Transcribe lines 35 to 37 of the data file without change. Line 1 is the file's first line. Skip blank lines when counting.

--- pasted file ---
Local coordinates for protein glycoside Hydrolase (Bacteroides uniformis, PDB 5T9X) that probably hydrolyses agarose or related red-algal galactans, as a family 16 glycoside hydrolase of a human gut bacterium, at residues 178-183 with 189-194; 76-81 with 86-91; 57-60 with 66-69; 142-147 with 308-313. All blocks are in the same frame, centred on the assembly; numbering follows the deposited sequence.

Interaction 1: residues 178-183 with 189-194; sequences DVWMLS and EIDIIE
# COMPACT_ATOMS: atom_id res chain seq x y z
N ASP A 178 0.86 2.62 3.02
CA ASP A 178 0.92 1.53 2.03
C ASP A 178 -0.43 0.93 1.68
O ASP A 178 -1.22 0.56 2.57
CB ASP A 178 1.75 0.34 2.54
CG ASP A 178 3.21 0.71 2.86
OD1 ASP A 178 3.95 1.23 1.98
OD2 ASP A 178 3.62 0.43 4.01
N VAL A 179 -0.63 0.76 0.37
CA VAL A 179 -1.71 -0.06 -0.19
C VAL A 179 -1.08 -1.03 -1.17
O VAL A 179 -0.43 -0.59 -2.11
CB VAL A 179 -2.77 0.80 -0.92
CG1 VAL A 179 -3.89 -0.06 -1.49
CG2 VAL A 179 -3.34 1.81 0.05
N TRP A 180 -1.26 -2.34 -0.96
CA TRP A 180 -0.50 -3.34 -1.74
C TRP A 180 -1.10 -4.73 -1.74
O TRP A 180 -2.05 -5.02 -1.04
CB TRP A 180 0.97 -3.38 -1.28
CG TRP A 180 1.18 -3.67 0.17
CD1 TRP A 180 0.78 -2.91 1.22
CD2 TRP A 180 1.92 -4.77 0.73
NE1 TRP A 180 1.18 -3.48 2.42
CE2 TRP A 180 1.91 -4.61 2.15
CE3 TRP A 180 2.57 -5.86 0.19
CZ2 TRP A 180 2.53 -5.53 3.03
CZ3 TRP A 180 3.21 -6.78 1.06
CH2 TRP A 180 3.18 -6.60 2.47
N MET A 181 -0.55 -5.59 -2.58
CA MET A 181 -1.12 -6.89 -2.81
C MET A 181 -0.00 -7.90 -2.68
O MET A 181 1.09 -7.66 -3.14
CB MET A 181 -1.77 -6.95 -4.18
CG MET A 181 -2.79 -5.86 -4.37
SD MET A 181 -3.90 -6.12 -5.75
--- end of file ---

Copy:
C MET A 181 -0.00 -7.90 -2.68
O MET A 181 1.09 -7.66 -3.14
CB MET A 181 -1.77 -6.95 -4.18